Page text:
Misawa’s taiko team drums up traditional beats amidst COVID-19

Photos by Yoshihito Morita, Stripes Japan
Photos by Yoshihito Morita, Stripes Japan

Misawa’s taiko team drums up traditional beats amidst COVID-19

by Takahiro Takiguchi
Stripes Japan

Every Wednesday evening on Misawa Air Base, you may come across the sound of taiko drums beating in unison, almost as a call to battle. These drumbeats belong to the Ryushu Taiko (also known as Dragon-Eagle Taiko) team.

Consisting of Misawa servicemembers, civilians and families, the group has been practicing even during the shutdowns due to COVID-19 at the Mokuteki Community Center ballroom.  

“We are allowed to keep our weekly practice sessions, since we are a small group and can easily keep a social distance,” says Kazuko North, instructor of the team. “We make sure each student wears a face mask and keeps more than 7-feet of distance throughout the practice session.”

The nine members that make up the team are divided into four classes ranging on age and skill for one-hour lessons every week.

North started this class in 1999, when, as a Japanese elementary school teacher and member of a local taiko team, her American friends asked her to teach them. For North, performing and teaching Japanese traditional performance art was a dream, but an expensive one.

A single taiko drum can start at about $6,000, so North invested some money in a few drums to start. but there were also old tires and bath towels to help the students master the technique.

Another challenge for North was finding an appropriate practice space. North said she approached the manager of the Mokuteki Community Center. North told her of the dream to start a taiko group for Americans and the manager was overwhelmed with emotion.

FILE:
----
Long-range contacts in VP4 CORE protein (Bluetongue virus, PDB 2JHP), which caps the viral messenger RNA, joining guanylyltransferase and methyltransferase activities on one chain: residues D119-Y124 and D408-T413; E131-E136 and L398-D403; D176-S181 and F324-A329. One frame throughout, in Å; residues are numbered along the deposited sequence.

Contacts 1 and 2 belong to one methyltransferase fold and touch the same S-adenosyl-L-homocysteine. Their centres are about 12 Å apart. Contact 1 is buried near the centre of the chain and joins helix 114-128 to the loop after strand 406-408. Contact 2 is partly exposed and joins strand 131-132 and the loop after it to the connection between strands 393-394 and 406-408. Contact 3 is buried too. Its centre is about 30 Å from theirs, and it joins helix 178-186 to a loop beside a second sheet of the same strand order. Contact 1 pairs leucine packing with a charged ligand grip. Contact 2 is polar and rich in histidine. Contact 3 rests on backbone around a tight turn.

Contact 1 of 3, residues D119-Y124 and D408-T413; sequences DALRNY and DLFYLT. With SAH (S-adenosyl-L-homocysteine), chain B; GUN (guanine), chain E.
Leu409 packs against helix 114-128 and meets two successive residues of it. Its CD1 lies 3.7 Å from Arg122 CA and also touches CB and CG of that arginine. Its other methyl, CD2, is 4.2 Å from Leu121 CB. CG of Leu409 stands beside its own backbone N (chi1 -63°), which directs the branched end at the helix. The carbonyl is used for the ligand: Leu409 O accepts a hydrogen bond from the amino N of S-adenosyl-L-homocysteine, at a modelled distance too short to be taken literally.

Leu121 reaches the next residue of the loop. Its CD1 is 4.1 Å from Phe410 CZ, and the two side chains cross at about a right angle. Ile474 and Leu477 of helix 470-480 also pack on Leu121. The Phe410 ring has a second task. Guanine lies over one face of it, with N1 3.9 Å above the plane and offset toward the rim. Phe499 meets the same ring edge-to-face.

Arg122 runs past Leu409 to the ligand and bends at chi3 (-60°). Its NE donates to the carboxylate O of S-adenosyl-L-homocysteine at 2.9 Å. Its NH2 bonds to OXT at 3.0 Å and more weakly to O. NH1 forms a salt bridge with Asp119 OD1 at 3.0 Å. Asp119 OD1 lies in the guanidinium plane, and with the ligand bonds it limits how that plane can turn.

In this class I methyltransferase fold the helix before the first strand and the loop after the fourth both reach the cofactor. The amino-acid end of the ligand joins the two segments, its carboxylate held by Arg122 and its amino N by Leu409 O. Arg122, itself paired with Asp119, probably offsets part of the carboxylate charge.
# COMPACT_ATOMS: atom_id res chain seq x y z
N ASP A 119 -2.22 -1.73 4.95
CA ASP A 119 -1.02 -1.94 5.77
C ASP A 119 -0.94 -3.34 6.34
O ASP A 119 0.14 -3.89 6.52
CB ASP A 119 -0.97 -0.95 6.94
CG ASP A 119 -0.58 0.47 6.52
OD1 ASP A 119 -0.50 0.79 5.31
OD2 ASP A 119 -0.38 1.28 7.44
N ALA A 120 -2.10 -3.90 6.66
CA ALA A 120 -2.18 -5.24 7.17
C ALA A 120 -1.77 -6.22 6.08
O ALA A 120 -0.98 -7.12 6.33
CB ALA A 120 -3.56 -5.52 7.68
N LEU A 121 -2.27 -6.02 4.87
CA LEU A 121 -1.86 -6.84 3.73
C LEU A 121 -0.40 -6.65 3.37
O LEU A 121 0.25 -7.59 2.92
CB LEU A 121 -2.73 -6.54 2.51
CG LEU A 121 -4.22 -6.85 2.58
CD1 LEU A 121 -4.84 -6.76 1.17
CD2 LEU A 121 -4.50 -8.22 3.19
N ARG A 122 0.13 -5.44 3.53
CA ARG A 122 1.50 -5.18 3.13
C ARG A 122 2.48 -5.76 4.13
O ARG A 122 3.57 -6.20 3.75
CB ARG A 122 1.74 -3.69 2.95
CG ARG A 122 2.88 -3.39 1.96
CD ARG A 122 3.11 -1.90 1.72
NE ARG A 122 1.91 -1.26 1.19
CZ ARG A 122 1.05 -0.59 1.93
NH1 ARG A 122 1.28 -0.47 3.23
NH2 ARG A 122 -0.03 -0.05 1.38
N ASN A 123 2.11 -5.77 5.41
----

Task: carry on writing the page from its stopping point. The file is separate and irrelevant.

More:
"The manager grabbed my arm and cried,” North recalled. "Then she said, ‘we are waiting for such a Japanese person like you. Right now, let's start.'"

North said the manager promised to provide her with the place to practice and materials (old tires and bath towels) as soon as possible.

To start a taiko team with limited resources and to maintain it for over 20 years is an impressive feat, especially when you consider that half of the team transitions every few months due to PCS or deployment. For North, however, what is important is that the taiko team is giving Misawa Air Base members memories that will last a lifetime.

“There are strict manners and methods in beating traditional drums in Japan, and it is very tough and time-consuming to master,” North said. “But, since our students can practice for only a brief period, I let them to focus on enjoying the art, rather than asking them to follow the rules and manners too strictly.”

Today, North’s taiko team is considered as indispensable to the Misawa community. They are regulars at many events including the Misawa American Day Parade and visits with local schools and other groups. They are currently practicing for a performance at the Air Force Ball tentatively scheduled for Sept. 18.

Despite the challenges of starting and the challenges of this year, the taiko team and North are proving they can overcome it all.

“Whenever the team performs in public, they always do excellently and impressively, despite only one-hour-per-week practices,” North said. “And I am very, very proud of them.


Dragon-Eagle Taiko (Ryushu Taiko) team

More information: Community Commons DSN 226-4128 or email: misawa.community.center@us.af.mil.

Practices are held every Wednesday. Ages 8-14 at 5 p.m.; adult beginners’ practice at 6 p.m.; intermediate adults at 7 p.m. and advanced at 8 p.m.

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